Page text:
Conversations: Part 2

As it is with most people, even I tend to mythify my past, turn it into a montage of events and coloured emotions. However, of late I have realised I tend to remember some sequences that repeat in the theater of my mind over and over again. I suspect when I am old and starting to suffer from memory loss (I know for certain this is the disease I will inherit from my genes), they will form a tapestry of my life and maybe that is all I will remember from the act of living.

—–

If I packed my life into a neat little suitcase and throw it over the edge of the ocean, would it get caught in the dizzying of the universe as it shimmers around us. Would it spill open and tumble out into the palms of someone waiting to catch me? Would it fall freely unencumbered by the weight of everything that tied it down and be set free?

*

I keep thinking of what I could have done differently the night my dad had a heart attack. It plays over and over in my mind. Some nights after I have returned from having a glorious day, been given a free berry-tart at the bakery, rode the e-bike, bought a new lip balm, I come back and be haunted by the relentlessness of “what could have been”. It’s something I will never get over, something I will take to my grave. There will be other griefs, of course, maybe that of a disappointed child or that of the book I didn’t write, but this will go along with it. I have realised tend to live in a cycle of the could-have-beens rather than making peace with what has-been. It is heartbreaking and tiring.

*

What if grief creeps up on you like an old friend in a new city wanting to know how you have been since? Since when, you might ask? How can you stand at the intersection of old roads and new? How can a phrase of a word describe your years upon months upon days of trying and being? How can you be someone other than this person who has been stopped at the sidewalk of familiarity in an unfamiliar city? What if grief showed up just like that?

*

It has been a long trip now and from time to time, I think about going home. I think about my parents and my friends. I miss them. I think about the life I made back there, one which snugly fit, of the warmth of my people, and the incessant rain. The unforgiving, unrelenting rain. It is not someplace I want to escape. Change? Sure, yes. But not escape. Except maybe, just go away for a while just to hear the sound of my thoughts. From time to time I think about going home, just to belong.

*

Would we be any different if other people didn’t exist? Would you love me more? Or less?

*

There’s this scene in ‘This Is Us’ where Randall and Beth’s house is full of guests days on end. During that time, Beth tells them she’s going for a conference out of town overnight and she’ll be back the next day. Later that evening, Randall finds her shopping at a supermarket in the opposite direction of where they live. When he asks her, she confesses she was just going for a stay-cation by herself, to have some mindbogglingly unhealthy food and wine, and watch her favourite TV show. They argue about it for a minute and then Randall tells her to go ‘coz it is important to her. Beth, being a woman, doesn’t go.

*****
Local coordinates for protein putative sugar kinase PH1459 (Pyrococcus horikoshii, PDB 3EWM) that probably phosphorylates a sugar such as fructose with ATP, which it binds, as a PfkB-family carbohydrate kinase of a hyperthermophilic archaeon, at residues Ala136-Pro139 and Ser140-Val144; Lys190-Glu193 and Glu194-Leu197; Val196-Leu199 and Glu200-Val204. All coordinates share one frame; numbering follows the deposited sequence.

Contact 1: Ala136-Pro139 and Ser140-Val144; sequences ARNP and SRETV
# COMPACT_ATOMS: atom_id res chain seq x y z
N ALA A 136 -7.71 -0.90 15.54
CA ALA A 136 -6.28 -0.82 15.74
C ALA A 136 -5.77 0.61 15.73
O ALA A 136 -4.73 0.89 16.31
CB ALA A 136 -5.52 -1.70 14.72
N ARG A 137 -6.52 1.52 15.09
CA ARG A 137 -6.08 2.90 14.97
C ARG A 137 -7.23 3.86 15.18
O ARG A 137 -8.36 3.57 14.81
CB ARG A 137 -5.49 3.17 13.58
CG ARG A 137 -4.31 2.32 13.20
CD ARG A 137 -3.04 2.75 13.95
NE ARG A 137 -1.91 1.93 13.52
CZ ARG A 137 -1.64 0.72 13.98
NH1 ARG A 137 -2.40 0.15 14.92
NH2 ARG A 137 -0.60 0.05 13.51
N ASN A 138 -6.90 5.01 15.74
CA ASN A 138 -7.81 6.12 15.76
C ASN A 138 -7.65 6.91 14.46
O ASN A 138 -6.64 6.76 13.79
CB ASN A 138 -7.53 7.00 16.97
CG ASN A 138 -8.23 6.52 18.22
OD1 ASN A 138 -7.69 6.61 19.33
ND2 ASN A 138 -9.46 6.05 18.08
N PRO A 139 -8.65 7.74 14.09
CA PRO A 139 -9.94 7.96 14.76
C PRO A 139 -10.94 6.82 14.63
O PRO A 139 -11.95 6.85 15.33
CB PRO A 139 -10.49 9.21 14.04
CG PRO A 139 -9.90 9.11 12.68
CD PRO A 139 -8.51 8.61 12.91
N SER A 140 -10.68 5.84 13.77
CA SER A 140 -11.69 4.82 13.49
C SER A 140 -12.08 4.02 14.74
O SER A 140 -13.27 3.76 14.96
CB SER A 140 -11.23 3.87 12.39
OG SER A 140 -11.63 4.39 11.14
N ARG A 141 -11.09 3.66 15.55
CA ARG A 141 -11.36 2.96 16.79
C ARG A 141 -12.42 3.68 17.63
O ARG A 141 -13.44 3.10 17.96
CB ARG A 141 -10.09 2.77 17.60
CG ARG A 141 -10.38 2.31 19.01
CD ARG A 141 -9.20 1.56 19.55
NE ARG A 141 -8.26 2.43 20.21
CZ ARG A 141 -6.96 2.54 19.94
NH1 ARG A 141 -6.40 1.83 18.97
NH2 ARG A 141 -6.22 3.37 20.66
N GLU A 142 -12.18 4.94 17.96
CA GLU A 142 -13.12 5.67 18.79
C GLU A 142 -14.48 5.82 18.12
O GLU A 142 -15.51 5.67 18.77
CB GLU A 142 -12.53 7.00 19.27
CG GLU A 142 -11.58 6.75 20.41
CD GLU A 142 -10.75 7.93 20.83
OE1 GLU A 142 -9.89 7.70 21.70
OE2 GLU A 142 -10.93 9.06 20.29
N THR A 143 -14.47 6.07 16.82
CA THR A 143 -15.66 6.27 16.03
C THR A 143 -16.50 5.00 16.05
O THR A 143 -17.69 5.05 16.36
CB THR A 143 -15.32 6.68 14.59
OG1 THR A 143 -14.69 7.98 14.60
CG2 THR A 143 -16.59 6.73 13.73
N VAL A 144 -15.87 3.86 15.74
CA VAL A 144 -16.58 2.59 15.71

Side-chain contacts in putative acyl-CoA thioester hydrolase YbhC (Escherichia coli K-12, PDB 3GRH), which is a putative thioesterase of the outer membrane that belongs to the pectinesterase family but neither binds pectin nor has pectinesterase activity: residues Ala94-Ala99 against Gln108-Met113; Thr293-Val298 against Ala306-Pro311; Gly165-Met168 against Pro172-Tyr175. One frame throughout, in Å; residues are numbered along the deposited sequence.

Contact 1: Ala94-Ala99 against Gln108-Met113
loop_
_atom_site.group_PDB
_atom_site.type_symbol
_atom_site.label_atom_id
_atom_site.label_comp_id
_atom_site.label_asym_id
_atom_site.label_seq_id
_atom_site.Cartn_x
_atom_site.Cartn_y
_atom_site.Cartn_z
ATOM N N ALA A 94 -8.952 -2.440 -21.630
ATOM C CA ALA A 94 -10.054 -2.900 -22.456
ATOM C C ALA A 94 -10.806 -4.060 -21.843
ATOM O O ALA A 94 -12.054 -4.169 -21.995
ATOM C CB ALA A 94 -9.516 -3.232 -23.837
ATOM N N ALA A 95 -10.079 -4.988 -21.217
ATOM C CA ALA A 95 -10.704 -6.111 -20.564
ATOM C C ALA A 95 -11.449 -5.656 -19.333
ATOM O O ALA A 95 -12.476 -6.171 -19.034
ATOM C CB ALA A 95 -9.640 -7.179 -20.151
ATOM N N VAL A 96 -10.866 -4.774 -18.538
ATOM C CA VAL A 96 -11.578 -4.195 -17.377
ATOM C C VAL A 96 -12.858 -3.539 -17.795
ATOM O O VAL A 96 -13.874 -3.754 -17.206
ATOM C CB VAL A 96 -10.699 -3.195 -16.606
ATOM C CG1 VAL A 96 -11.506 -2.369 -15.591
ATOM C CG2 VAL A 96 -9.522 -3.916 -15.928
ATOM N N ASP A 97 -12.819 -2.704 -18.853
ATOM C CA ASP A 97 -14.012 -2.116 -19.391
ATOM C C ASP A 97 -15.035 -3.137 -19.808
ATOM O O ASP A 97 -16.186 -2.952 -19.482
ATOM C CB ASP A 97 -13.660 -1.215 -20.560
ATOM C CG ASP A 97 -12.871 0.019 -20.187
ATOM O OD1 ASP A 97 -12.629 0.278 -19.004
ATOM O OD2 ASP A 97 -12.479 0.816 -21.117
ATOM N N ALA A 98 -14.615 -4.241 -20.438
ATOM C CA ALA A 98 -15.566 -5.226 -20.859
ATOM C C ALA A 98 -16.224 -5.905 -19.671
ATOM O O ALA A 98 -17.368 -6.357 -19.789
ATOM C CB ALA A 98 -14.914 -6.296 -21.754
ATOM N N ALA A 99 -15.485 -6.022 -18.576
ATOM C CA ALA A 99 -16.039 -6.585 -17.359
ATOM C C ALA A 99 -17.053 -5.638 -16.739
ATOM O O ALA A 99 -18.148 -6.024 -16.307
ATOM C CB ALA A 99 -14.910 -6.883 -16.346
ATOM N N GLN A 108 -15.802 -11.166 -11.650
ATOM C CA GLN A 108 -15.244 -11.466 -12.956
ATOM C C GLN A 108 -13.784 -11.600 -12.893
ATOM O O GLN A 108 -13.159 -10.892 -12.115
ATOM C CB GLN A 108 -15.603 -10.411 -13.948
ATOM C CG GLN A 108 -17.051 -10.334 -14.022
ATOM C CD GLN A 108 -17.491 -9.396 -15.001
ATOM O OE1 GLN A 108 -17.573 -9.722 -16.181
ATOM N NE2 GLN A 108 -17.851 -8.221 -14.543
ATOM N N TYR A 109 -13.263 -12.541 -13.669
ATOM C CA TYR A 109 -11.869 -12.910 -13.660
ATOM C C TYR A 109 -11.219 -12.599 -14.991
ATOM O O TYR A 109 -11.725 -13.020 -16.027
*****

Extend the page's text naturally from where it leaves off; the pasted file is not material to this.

This is the scene I think about when I see around me how much women sacrifice their own space, time, wants, and needs to put their loved ones before them. Nothing wrong with it. I’d do it myself. But it amazes me how it is everywhere I look. It was in the way our grandmothers and mothers brought us up. It is in our girlfriends. It is in our house help. It is in our reddened blood.

I wish I learned how to put myself first. I wish my sister did it. I wish my girlfriends did, too. I wish my mom did it the most.

*

It is as if bleeding comes to us naturally, ordained by the way we are wont to live our lives. As if God didn’t tell Eve just to refrain from the Fruit of Knowledge, but trick her into believing that if she went after something for herself, the heavens would open up gushing forth with blood. And yes, ever since, they did. 

*

At some point, I might stop writing about God or the Universe and forget about it like an old friend. At some point in my writing, I guess, though this is not that point.

For posterity, it must be known that an infinite amount of magic can reside inside an moment or an experience. It could be walking through the forests, climbing mountains, writing a perfect poem, baking a loaf of bread, embracing the silences of your mind.

Anything, really.

It is this moment of infinite magic, the indescribable kind that we try to catch and put inside a glass box for everyone to see and sell. And yet it is found only when we lose ourselves, forget everything that ties us beyond and answer to the magic that beckons.

Maybe this is God — letting yourself go when you respond to something greater than you, something invisible.

Maybe this is what is meany by finding the universe in the grain of a sand.

*

I think about you, of the days that the orange sun set upon the floor of my house, of the dried lavenders on my dressing table. It has been a long time, you say when you call. I can’t hear you well. The line keeps disconnecting. A cat meows underneath my window. I don’t know what you’re saying. But I don’t hang up. 

*

Conversations: Part 1

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